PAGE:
Today is Angela’s 20th birthday.
I couldn’t let the day pass without reflecting on her incredible life.
When Angela was a baby she didn’t like to be held too much. She was very matter-of-fact: feed me, change me, put me back down. She spent hours in her crib staring at her mobile or sitting in her swing in the kitchen. She was content to observe the world around her.
But she never wanted to be alone. She didn’t want to be held but the tears would come if I tried to leave the nursery. I remember laying her in the crib and sitting in the rocking chair. She would stare at me from behind the bars, holding her Wubby as she slowly drifted off to sleep. It was only then that I could quietly creep out of the room.
Through this experience, Angela taught me one of life’s greatest lessons: the importance of being in the room. It’s one of the most important things I have learned as a mother. The value of being in the stands. On the field. In the audience. So my child can search for me, lock eyes, and know that, no matter the result, I am there for her with unconditional support and love.
It’s been my great pleasure to be in the room with her these last 20 years. I’ve seen her win both Junior and Senior 4H State Horse Bowl championships and a national robotics championship. I’ve watched a disastrous cooking demonstration that ended with egg on her shirt, flour on her face, and tears cried over cookie dough. I’ve been with her in the emergency room as doctors scrambled to figure out the best way to remove a 9-inch hook wedged down her esophagus.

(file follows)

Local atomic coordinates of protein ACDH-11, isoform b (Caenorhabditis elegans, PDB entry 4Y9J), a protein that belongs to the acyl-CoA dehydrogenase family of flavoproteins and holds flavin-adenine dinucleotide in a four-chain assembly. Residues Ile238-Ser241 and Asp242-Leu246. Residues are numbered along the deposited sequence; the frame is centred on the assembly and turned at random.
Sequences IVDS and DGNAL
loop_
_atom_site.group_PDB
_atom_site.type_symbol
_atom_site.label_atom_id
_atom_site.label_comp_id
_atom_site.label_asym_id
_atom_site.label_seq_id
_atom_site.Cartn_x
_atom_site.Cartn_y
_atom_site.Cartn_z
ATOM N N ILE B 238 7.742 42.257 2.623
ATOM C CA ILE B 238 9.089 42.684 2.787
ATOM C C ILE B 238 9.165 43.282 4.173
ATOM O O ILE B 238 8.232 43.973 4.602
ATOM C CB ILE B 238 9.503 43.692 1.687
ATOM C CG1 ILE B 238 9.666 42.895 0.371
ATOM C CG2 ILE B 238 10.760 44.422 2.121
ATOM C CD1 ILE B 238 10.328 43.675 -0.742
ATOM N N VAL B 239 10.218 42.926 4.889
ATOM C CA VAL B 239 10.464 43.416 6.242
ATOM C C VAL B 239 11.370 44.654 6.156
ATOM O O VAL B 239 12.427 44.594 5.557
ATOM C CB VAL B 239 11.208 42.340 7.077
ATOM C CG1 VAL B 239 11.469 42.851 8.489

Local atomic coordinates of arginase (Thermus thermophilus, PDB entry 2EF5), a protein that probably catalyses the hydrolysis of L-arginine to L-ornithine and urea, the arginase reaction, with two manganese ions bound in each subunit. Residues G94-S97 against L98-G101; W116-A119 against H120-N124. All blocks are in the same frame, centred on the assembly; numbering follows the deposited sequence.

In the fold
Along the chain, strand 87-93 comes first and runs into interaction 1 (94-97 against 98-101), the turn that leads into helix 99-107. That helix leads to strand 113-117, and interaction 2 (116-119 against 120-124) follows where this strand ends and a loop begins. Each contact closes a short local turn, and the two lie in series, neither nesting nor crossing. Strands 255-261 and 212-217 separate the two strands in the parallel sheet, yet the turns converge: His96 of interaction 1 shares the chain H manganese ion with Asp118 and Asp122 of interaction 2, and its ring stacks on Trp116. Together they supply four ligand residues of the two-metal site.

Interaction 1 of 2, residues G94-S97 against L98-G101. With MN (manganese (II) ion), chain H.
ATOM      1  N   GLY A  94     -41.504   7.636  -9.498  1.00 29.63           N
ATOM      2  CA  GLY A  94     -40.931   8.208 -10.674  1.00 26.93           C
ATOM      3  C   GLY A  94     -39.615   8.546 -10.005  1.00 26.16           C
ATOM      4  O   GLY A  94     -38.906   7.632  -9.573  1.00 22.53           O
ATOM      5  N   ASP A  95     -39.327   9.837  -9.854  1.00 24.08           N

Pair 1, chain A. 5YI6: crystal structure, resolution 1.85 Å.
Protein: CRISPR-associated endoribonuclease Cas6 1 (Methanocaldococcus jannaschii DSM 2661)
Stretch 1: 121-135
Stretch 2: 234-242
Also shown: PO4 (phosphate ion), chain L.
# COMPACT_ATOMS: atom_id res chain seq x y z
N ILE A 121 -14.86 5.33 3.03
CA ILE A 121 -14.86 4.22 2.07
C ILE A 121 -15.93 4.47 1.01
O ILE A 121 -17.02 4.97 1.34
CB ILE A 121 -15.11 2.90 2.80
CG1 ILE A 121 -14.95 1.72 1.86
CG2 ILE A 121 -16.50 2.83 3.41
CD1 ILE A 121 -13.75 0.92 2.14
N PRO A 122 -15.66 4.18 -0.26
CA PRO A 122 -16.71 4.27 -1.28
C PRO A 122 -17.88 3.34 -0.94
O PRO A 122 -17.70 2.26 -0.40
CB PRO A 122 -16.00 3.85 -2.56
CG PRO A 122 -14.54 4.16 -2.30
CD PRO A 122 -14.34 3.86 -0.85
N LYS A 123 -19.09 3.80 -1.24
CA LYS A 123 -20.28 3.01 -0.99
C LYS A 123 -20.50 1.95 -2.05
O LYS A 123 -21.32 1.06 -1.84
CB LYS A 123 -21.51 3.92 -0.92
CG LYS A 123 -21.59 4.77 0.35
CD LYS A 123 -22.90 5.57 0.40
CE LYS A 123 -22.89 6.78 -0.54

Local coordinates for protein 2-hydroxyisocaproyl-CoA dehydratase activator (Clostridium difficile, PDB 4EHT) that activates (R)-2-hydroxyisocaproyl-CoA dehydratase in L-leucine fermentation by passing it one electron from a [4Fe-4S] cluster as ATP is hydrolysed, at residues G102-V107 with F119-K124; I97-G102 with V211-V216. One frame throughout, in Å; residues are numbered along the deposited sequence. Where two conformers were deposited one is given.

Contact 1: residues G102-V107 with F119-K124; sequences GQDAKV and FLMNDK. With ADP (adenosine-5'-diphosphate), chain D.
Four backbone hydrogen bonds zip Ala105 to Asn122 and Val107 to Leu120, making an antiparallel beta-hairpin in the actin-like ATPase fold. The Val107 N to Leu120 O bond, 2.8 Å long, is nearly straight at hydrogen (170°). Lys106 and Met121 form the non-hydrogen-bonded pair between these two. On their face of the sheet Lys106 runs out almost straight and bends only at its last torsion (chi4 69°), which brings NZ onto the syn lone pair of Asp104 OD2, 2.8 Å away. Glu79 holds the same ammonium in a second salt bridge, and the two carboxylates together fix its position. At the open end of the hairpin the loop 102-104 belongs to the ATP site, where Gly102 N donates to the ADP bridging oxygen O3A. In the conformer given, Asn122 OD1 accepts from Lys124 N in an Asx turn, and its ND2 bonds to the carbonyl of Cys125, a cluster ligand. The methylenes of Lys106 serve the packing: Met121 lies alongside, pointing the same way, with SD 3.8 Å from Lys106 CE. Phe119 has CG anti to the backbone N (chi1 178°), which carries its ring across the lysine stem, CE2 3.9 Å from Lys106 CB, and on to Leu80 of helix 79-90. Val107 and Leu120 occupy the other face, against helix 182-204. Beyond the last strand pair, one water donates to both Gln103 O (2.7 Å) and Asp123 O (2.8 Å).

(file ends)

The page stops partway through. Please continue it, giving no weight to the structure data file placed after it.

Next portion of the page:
I’ve listened to piano recitals and organ concerts. My favorite being when she lost her place during a Schumann piece. I looked over at her instructor and saw him lift a closed eyelid (he once told me that you hear music better with closed eyes). And then he cracked a sly smile when Angela completely made up a few bars to regain her footing, never once missing a beat.
At just a smidge under 6 feet tall, Angela is frequently asked what sport she plays. She tried basketball and volleyball in grade school. She volunteered to play goalie in park-rec soccer so she wouldn’t have to run too much. But organized sports just aren’t her thing, save for snow skiing and horse back riding. Competitive but not aggressive, she pursues an athleticism of the mind.
She has a phenomenal intellect, somehow able to learn Chinese and Russian as well as Differential Equations and Music Theory. She is content to enjoy her academic successes privately, never seeking public praise. However this intelligence is balanced by a scandalous driving record, a need for roadside assistance, and a tendency to avoid leafy greens.
She’s worked at Little Caesars and Jewel, gaining valuable life experience as well as great stories for her mother’s blog. We love to watch the movie Pride and Prejudice together cuddled up on the couch. We can do 2 weeks of grocery shopping at Aldis in 30 minutes flat. She understands the absolute necessity of picking up Goldfish and a Diet Coke while on a Target run.
She loves small things – little glass figurines, mini storage boxes, doll scale novels. Her middle name is Bernadette which means strong as a bear. She certainly sleeps like one. She has a quiet strength and an angelic presence. Angela is a most loyal friend and a devoted daughter. It has been my great honor to be her mother.
A simple soul. A brilliant mind. A million dollar smile.
Happy Birthday to my gentle giant.